Background: In previous literature, the stability and temporal evolution of psychobehavioral responses to an outbreak remained undefined, because of the exclusively cross-sectional nature of such study designs.
Methods: Using random-digit dialing, we sampled 4481 Hong Kong residents in 6 population-based surveys that were conducted at different times during and after the 2003 outbreak of severe acute respiratory syndrome (SARS).
Results: Respondents' State-Trait Anxiety Inventory score (range, 10-40) showed a decreasing temporal trend, from a high mean value of 24.8 during the peak of the Amoy Gardens outbreak to a postepidemic mean baseline value of 14.5. Those who perceived a higher likelihood of contracting or dying of SARS had significantly higher anxiety scores. Female respondents, individuals aged 30-49 years, and individuals with only a primary education or less were predisposed to greater anxiety. There was a positive dose-response gradient between anxiety level and uptake of personal protective measures. Males respondents, individuals at the extremes of age, and individuals with lower educational levels were less likely to engage in self-protective behavior. The presence of symptoms was the only consistent predictor for greater use of health services. There was remarkable stability in the magnitude and the direction of associations between predictors and outcomes over time.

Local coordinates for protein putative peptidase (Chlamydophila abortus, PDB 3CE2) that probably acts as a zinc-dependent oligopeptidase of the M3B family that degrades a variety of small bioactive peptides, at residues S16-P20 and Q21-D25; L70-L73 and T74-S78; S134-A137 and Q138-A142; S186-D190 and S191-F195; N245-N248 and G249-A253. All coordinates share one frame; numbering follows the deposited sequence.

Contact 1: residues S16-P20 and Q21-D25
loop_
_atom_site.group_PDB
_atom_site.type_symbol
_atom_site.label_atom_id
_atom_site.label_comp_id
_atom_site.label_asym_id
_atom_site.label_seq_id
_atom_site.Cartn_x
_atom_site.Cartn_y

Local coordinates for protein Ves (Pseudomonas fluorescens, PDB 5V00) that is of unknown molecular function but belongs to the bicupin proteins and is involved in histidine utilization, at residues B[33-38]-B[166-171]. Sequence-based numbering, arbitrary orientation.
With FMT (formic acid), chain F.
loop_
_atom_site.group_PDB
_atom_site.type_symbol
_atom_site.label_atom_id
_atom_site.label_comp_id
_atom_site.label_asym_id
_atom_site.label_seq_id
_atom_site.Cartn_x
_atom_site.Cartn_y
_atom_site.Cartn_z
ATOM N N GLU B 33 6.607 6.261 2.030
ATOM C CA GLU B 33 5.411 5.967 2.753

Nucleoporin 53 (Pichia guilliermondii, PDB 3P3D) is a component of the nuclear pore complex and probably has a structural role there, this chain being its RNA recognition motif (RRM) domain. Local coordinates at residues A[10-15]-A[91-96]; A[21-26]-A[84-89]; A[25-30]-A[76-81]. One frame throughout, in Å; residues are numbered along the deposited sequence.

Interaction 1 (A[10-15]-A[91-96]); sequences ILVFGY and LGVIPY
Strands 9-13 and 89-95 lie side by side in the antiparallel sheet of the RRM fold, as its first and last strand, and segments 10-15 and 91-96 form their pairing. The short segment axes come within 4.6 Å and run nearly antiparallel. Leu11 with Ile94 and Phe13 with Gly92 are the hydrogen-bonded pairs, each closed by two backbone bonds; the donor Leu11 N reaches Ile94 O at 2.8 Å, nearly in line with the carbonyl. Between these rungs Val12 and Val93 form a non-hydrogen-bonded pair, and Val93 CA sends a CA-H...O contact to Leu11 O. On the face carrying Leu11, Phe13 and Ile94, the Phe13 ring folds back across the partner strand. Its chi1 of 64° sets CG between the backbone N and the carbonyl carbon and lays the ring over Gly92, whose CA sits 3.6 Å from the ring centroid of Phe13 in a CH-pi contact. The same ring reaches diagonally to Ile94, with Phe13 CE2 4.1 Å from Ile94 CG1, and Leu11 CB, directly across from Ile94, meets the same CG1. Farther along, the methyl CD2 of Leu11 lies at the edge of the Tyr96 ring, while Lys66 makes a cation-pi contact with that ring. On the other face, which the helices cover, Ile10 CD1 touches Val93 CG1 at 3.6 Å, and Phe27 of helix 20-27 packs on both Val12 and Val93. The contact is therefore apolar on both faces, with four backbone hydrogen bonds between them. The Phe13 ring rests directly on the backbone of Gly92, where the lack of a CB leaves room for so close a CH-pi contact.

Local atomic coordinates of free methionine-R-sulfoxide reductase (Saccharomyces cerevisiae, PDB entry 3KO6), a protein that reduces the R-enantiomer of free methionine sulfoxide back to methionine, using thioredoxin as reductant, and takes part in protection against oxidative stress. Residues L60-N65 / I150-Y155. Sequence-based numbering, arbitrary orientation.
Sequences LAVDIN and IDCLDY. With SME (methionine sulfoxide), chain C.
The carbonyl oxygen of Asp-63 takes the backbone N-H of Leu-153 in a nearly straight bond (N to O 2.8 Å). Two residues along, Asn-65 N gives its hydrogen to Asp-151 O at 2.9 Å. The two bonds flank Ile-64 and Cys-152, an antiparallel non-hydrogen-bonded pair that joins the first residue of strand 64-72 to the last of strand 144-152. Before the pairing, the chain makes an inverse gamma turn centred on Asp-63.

Conclusions: Our findings can assist in modifying public service announcements in the future, which should be tailored to psychobehavioral surveillance intelligence to achieve the desired behavioral outcomes. Future research should explore the use of more-sophisticated techniques, including structural equation modeling and game-theoretical frameworks, to analyze population psychology and behavior, and it should integrate such findings with transmission dynamics modeling.